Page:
Dad chuckled, moved the tray far enough from his recliener to push back on his feet and rock. “I ask myself that every time I look at you.”

Trenton cackled, and then held his stomach, groaning. “Oh, fuck. Don’t make me laugh. I hurt all over.”

“Trav,” Abby scolded from the kitchen.

“Sorry, Pidge!” I called. I frowned at Trenton. “Quit crying, you’re gettin’ me in trouble.”

“I’m hurting here, you dick!”

I slapped his knee. “I’m a dick? You have more dick in your personality than you do in your pants.”

Trenton laughed again, then groaned. “I hate you. Stop.”

I sighed, looking over my shoulder to make sure Abby was still busy. “So… Brandon Kyle came by today. Unannounced. Eyeballin’ my wife.”

What was left of Trenton’s smile faded at the sound of my boss’s name. “What the fuck was that about?”

“Who’s this?” Dad asked.

“Brandon Kyle. He owns Iron E,” Trenton said. “He’s slept with at least two of his trainers’ wives or girlfriends, not to mention different guys around town. Mostly big guys with bad tempers. Brandon sees it as sport.”

Dad waved us away. “Well, those wives weren’t Abby Maddox, were they?”

Dad saying Abby’s new name instantly put my heart and mind to rest. Brandon could try all day long, but it was never gonna happen. Even so, the idea of that dickhole pursuing my wife while smiling to my face made me want to murder him.

“I thought you said you were making bank over there?” Trenton asked.

“I am. That’s why I don’t get it,” I said. There was only one thing Brandon thought more of than ass: money.

“Well, you need to lay low for a while,” Dad said. “Don’t let some idiot with a death wish put you in the spotlight again.”

Dad was right. No response necessary. Getting hit with assault charges would be working against everything Abby and my family had done to protect me—whether they knew they were or not.

“On a different note,” I began, “America has been talking a lot about this second wedding nonsense. I bought the ring, but I realized the proposal thing didn’t actually happen.”

Trenton chuckled. “What? You just put the ring on her, you douche?”

“No,” I frowned, glancing at Abby in the kitchen. She was drying the casserole dish with a dishtowel, almost finished.  The conversation had to be quick and dirty. “The Vegas thing was her idea. I had already bought the ring, so I gave it to her, but it wasn’t a real proposal. Since the wedding gets a do-over, I was thinking the proposal should, too.”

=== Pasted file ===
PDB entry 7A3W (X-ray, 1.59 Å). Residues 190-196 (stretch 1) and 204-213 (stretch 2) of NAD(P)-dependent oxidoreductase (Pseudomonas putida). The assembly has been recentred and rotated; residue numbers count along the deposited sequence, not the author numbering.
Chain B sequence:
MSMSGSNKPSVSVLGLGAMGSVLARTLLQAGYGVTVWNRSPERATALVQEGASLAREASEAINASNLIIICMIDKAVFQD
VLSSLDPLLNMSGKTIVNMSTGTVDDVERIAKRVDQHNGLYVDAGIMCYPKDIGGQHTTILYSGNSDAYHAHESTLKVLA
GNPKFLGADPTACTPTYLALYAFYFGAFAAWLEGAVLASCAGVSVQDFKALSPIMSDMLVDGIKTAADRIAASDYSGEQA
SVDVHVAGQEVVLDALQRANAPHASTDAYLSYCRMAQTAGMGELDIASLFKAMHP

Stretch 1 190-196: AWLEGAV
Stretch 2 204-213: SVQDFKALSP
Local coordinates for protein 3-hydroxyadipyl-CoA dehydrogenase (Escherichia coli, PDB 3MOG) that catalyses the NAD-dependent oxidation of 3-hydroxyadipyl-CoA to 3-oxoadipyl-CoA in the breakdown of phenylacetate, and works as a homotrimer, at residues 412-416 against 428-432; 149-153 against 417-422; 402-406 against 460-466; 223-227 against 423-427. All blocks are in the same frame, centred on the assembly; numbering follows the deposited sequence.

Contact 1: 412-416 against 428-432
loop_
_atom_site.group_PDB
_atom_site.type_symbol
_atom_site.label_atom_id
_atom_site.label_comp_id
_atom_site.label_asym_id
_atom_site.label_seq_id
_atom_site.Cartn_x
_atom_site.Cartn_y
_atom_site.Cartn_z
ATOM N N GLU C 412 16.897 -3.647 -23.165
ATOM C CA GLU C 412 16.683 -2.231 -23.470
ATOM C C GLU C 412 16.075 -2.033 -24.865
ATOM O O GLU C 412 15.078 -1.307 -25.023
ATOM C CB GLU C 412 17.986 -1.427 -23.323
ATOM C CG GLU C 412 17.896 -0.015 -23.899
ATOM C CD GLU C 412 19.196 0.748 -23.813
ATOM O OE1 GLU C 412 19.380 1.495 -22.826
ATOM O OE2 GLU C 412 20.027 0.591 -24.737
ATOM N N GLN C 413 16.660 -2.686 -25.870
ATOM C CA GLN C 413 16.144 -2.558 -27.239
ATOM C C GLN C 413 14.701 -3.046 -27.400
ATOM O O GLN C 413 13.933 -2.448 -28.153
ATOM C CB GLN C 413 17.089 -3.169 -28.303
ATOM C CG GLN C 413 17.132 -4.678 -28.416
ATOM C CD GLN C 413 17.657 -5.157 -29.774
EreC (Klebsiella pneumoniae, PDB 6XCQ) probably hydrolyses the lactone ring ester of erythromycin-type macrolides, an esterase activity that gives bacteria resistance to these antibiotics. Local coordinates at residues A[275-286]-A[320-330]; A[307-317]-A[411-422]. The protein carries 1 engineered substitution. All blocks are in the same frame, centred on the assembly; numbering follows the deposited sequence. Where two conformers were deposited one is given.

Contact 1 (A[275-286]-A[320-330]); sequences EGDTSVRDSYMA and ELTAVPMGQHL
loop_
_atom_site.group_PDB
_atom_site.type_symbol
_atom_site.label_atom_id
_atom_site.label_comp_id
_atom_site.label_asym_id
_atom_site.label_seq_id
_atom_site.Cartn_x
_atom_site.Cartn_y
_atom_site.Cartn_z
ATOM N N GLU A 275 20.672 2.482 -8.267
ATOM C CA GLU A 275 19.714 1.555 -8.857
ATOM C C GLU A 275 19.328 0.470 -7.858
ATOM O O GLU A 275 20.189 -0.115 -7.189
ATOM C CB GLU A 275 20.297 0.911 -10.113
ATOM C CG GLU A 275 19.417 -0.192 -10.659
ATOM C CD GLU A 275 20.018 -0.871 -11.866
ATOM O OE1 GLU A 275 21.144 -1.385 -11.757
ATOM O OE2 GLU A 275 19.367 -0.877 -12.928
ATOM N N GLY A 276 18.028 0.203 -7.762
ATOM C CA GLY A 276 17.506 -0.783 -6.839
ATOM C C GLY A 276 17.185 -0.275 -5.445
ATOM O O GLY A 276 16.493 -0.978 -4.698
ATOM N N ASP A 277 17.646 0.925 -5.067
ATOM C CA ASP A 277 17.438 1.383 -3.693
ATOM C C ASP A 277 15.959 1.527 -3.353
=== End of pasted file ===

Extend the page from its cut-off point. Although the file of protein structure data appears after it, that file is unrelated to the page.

Dad smiled. “Good idea, son.”

Trenton grinned. “Flash mobs. Chicks love flash mobs.”

“You are worthless,” I deadpanned.

“Okay,” Abby said, holding a glass of ice water. “You know what time it is, Trent?”

“Tentacle porn time?” Trenton asked with a straight face.

Abby and Dad’s expressions both twisted.

“What?” Abby asked. “Ew. No. Time to take your pills.”

Trenton sighed. The lids popped in succession. He chugged half his glass of water to get them all down. Trenton gulped several times, and then handed the glass to Abby. “Thanks, sis.”

Abby took the glass to the sink and then returned, her hands pruny from being immersed in dishwater. I interlaced her fingers with mine, anyway, even though they felt strangely hard and squishy at the same time.

Just as the sky began to change color, I stood and brought Abby with me. She hugged Dad and kissed his cheek, and then hugged Trenton, making sure there was nothing else they needed before we left.

“Want me to take the truck and put gas in it tomorrow?” I asked.

Dad shook his head. “Maybe Friday.”

He walked us to the front door, and waved good bye as we backed out of the driveway. Abby spoke about mundane things like what we needed at the grocery store, and what bills were due when, but my mind was preoccupied with proposal plans. Now that I’d thought of it, I had to do it, and nothing else was more important. Whatever it was had to be good, amazing, something that would remind her how much she means to me.